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I have a question about singularities of conformal mappings.

Let $\mathbb{H} \subset \mathbb{C} \cong \mathbb{R}^2$ be the upper half-place and let $D$ be a Jordan domain. Let $\varphi:\mathbb{H} \to D$ denote a conformal map.

I am concerned with the following quantity: \begin{align*} I(z,r)=\int_{\mathbb{H} \cap B(z,r)}\log(|z-w|^{-1})|\varphi'(w)|^2\,dm(w),\quad z \in \bar{\mathbb{H}},\ r>0. \end{align*} Here $m$ denotes the two-dimensional Lebesgue measure and $B(z,r)$ denotes the open ball centered at $z$ with radius $r>0$. Of course, $I(z,r)$ is a variant of logarithmic potential. $I(z,r)$ roughly represents a singularity of $\varphi$ around the point $z$.

In fact, the quantity $I(z,r)$ naturally appears in the context of "random time-change" in probability theory. This controls local behaviors of the reflected Brownian motion in $D$ in some sense.

I am interested when $$\text{(A)}\quad \lim_{r \to 0}I(z,r)=0 \text{ uniformly in $z$ over each compact subset of $\bar{\mathbb{H}}$}$$ (of course, when $\partial D$ is smooth, this question is not interesting).

Has such a thing been studied in the context of conformal mappings and logarithmic potential theory?

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  • $\begingroup$ I doubt somebody looked at this specific condition (though I may be wrong here) but there are various observations as to when $|\varphi'|^p$ is integrable with $p>2$ (a big overkill for your purposes), examples of domains where your property fails (a long chain of blobs of diminishing sizes with very narrow bottlenecks in between), etc. So, I suggest we would go from the other end: if you tell the class of domains you are really interested in, we'll try to figure out whether the property holds for that class. If this property is the only one you need for your results, just make it a definition $\endgroup$ – fedja May 16 at 18:04
  • $\begingroup$ @fedja Thank you for your comment. I would like to know the condition (A) holds for bounded uniform domains: whose boundary can be fractal-like. By the way, do you have an (interesting) example which satisfies $\int_{\mathbb{H} \cap B(z,1)}|\varphi'(w)|^{p}\,dm(w)<\infty$ with $p>2$? $\endgroup$ – sharpe May 17 at 9:07
  • $\begingroup$ When you are talking about "uniform domains", do you mean that any two points $a,b$ can be joined by an arc $\Gamma$ in the domain $\Omega$ such that $\ell(\Gamma)\le C|a-b|$ and every point $x\in \Gamma$ is contained in $\Omega$ together with some ball of radius $C^{-1}\min(|x-a|,|x-b|)$ for some $C>0$ or something else? (just to make sure that we don't diverge on the terminology). $\endgroup$ – fedja May 17 at 10:16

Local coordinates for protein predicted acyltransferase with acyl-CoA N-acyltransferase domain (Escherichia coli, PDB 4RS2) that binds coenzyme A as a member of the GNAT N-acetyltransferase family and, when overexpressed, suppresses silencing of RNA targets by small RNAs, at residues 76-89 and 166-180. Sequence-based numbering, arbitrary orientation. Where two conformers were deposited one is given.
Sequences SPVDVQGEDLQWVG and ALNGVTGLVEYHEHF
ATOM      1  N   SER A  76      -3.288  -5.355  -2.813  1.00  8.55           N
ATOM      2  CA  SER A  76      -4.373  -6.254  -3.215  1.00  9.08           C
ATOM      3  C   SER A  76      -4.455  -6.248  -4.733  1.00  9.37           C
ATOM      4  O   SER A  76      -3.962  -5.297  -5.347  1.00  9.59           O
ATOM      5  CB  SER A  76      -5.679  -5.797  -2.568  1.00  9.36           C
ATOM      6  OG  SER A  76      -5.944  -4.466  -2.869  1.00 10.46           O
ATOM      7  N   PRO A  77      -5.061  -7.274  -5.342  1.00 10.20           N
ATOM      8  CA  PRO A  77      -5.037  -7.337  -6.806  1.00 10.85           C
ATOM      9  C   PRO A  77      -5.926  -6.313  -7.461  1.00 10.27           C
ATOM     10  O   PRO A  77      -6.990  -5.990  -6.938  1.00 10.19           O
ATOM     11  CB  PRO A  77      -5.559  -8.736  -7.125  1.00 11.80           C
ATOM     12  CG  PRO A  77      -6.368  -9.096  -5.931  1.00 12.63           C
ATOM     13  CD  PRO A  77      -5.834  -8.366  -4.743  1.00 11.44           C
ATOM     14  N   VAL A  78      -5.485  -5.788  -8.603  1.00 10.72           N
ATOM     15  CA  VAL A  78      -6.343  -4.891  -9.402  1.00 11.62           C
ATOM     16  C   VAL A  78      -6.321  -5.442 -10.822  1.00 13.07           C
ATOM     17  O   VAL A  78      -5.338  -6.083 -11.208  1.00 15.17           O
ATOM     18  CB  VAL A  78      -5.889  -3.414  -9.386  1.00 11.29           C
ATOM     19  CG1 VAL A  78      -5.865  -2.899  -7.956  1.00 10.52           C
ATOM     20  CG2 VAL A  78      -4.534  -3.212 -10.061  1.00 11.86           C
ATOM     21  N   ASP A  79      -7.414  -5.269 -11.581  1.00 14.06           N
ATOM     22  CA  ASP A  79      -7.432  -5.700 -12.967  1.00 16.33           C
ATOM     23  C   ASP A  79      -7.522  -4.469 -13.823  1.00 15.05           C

• $\begingroup$ If so, then you have nothing to worry about: the conformal mapping is uniformly Holder, so the image of the ball centered at $z$ of radius $r<1$ has area at most $Cr^\delta$ for some $C,\delta>0$ independent of $z$, thus for all $\rho<1$ we have $\int_{H\cap B(z,\rho)}|\varphi'(w)|^2\,dm(w)\le C\rho^\delta$ and the integration by parts (or partition into dyadic rings around $z$) finishes the story. $\endgroup$ – fedja May 17 at 10:43
  • $\begingroup$ @fedja Is a conformal map from upper half-plane to uniform domain Holder continuous? I did not know at all... I am very sorry but can you tell me any references? $\endgroup$ – sharpe May 17 at 13:56
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I did not know at all... I am very sorry but can you tell me any references

Ah-oh. It is hard to find a decent reference now because nobody cares about writing down such trivialities any more: they are talking about domains in $\mathbb R^n$ and quasiconformal mappings, which is a huge overkill for you, so I'll simply give a proof. First of all, it will be enough to do it for the unit disk instead of half-plane since the conformal mapping of the half-plane to the disk is uniformly Lipschitz.

Let $\Omega$ be a bounded John domain (every uniform domain is John). Let $z_0$ be a John center of $\Omega$ and let $\Phi$ be the conformal mapping of $\mathbb D$ to $\Omega$ such that $\Phi(0)=z_0$. Let $w\in\mathbb D\setminus\{0\}$ and $z=\Phi(w)$. Note that $U(x)=\Re(1-\frac{\bar w}{|w|})$ is a non-negative harmonic function in $\mathbb D$ such that $U(0)=1$, $U(w)=1-|w|=dist(w,\partial\mathbb D)$. Thus $V=U\circ \Phi^{-1}$ is non-negative and harmonic in $\Omega$ with $U(z_0)=1$, $U(z)=1-|w|$. Let $d=dist(z,\partial\Omega)$. Then we can find a sequence of disks $D_j\subset\Omega$ of length $N\le C\log \frac 1d$ such that $D_0$ is centered at $z$, $D_N$ is centered at $z_0$ and the center of $D_{j+1}$ is inside $\frac 12D_j$. Going from each disk to the next and using the Harnack inequality we conclude that $1=V(z_0)\le Cd^{-C}V(z)=Cd^{-C}(1-|w|)$ for some large $C$ whence $d\le C(1-|w|)^\delta$ for some small but fixed $\delta>0$. Since $|\Phi'(w)|$ is comparable to $\frac d{1-|w|}$, we get the growth bound $|\Phi'(w)|\le C(1-|w|)^{\delta-1}$, which is equivalent to $\Phi$ being $\delta$-Holder.

As to the integration by parts, if it gives you trouble, forget about it and just split into dyadic rings.

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  • $\begingroup$ Thank you for your very kind reply. For the proof, you use a Harnack chain with length $N$. For the construction of this chain, you use the definition of John-domain, right? I would like to ask one more question, why is $|\Phi'(w)|$ and $d/(1-|w|)$ comparable? This is a consequence of a boundary Harnack principle? Indeed, $d/(1-|w|)$ is regarded as a ratio of harmonic functions. $\endgroup$ – sharpe May 18 at 6:21
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    $\begingroup$ It is just Koebe 1/4 theorem for univalent functions. $\endgroup$ – fedja May 18 at 6:26
  • $\begingroup$ I see! Thank you very much for teaching me very carefully. $\endgroup$ – sharpe May 18 at 6:29

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